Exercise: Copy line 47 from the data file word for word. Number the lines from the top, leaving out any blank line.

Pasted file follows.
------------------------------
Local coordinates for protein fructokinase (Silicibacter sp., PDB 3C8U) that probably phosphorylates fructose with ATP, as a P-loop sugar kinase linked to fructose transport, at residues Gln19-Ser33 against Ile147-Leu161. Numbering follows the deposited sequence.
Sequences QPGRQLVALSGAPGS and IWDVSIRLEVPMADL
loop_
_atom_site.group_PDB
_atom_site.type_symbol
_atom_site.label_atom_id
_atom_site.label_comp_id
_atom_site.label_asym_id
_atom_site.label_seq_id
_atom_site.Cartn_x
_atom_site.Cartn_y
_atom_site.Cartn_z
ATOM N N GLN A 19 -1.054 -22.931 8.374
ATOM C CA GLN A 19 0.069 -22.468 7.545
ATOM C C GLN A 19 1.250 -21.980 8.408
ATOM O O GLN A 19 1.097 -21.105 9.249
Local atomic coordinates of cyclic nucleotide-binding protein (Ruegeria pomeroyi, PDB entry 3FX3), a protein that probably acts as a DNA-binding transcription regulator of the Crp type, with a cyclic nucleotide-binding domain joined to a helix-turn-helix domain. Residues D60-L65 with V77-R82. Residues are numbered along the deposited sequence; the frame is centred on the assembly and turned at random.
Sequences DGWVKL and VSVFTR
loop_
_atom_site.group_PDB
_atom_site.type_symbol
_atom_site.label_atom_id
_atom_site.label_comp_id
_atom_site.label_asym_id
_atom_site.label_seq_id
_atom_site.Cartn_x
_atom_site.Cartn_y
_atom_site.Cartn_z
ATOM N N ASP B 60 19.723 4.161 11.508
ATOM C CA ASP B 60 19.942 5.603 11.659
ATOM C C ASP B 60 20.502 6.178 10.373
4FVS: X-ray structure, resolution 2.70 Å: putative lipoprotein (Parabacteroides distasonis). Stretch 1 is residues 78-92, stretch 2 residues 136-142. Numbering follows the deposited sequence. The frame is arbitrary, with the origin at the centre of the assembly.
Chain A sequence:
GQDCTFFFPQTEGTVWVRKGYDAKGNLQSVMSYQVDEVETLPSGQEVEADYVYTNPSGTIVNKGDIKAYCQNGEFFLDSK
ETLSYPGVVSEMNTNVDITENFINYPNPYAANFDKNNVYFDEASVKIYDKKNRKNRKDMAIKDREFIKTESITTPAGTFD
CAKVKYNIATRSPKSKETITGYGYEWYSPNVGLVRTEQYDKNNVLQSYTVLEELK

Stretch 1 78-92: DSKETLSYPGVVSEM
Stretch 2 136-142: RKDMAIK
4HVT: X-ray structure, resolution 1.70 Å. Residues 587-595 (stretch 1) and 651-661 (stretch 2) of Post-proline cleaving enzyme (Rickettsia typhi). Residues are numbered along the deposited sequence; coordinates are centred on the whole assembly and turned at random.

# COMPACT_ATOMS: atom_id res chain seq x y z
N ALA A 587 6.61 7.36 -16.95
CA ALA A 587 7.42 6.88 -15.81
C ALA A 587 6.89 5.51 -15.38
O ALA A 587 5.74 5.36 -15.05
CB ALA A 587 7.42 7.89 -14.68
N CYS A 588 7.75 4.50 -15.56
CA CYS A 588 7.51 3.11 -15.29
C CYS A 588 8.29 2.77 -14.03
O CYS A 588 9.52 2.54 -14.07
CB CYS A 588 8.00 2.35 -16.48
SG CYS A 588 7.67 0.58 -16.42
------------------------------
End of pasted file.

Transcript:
CA CYS A 588 7.51 3.11 -15.29